What are the Best Practices for Book Festivals?

In Discussion by Edward Nawotka

By Edward Nawotka


In today’s lead story and a blog post from yesterday, we discuss five different book festivals taking place across China and the UAE. In the UAE, some 70 authors will appear in Dubai at the Emirates Airline Festival of Literature over┬ájust three days; a similar number will appear at the Man Hong Kong International Literary Festival over a week, and the others at the Bookworm International Literary Festival over some two weeks. This raises the question: is it better to concentrate author appearances over a very short period of time, or is a longer period better?

In 2004, I helped run the Texas Book Festival held in Austin, Texas. Over two days we hosted some 200 authors; one common complaint was that it was impossible to see many of the authors you might want to see since so many sessions overlapped. The temptation is to book two dozen top authors, but if you don’t have enough time slots and big enough venues to ensure that all who want to see them can, you may be doing them and your attendees a disservice.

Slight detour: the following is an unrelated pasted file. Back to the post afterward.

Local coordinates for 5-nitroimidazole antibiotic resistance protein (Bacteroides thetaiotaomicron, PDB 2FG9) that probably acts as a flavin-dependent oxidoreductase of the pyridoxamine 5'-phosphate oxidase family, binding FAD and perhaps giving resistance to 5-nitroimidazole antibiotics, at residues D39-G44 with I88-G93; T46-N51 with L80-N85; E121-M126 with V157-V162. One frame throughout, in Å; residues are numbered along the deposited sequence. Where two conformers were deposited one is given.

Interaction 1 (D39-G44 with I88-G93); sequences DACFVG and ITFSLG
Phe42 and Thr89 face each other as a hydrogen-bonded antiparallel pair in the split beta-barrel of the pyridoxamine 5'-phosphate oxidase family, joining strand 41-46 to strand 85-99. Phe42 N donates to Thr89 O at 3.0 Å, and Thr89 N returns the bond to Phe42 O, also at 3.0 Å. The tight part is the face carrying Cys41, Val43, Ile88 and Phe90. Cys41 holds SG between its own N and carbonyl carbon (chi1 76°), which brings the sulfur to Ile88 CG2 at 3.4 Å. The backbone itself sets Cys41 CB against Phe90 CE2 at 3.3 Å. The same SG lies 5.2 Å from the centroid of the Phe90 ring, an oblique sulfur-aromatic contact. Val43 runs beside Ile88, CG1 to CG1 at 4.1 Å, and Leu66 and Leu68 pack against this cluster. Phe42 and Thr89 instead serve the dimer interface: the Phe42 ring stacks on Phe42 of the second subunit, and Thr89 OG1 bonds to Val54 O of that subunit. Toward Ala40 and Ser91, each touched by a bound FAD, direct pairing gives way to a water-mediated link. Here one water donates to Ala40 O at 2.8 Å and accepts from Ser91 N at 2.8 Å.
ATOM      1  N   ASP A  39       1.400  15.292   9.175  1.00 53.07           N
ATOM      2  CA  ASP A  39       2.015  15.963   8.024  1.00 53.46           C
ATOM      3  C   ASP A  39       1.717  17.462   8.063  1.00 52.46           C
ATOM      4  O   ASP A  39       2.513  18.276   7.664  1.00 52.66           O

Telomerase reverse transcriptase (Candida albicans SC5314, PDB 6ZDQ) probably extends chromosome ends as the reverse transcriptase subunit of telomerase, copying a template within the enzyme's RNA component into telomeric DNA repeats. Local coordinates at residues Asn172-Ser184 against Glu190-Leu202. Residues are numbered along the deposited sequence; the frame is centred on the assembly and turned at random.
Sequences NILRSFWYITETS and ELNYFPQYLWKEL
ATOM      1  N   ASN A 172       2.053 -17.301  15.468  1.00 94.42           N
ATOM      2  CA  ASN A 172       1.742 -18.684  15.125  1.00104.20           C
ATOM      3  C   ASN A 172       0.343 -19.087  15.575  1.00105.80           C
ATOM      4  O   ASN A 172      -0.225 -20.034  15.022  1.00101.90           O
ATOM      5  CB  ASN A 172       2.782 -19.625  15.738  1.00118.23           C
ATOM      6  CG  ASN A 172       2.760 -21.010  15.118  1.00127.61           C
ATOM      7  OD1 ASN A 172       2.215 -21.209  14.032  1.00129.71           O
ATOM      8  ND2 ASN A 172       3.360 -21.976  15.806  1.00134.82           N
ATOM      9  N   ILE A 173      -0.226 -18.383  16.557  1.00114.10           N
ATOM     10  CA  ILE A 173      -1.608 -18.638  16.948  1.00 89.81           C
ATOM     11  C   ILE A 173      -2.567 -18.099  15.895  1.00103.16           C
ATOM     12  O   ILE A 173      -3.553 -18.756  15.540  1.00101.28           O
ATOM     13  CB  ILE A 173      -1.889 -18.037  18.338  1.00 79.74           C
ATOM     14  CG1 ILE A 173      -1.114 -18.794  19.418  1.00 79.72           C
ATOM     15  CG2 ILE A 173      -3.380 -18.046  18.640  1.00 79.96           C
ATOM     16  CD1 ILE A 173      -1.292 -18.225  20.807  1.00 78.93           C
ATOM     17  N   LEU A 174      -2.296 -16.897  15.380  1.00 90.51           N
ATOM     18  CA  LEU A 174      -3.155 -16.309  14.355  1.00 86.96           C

Plus, in Texas, all events were — and still are — free. Now, there is a trend toward ticketing for top events, or, in the case of events like the New Yorker Festival or the Hong Kong festival, charging for many events. This is certainly in response to the widespread trend toward authors charging for their appearances — charging tickets helps offset the costs — but it also assists with crowd management by keeping a limited number of seats available.

So, the question is, what are the best practices for book festivals? Fewer authors or more? Longer or shorter fairs? Charge or free? Pay for authors or negotiate to get them on tour for free?

Certainly every event is different, but we’d love for you to share your opinions and experiences with us in the comments below or via Twitter using #ppdiscuss.

About the Author

Edward Nawotka

A widely published critic and essayist, Edward Nawotka serves as a speaker, educator and consultant for institutions and businesses involved in the global publishing and content industries. He was also editor-in-chief of Publishing Perspectives since the launch of the publication in 2009 until January 2016.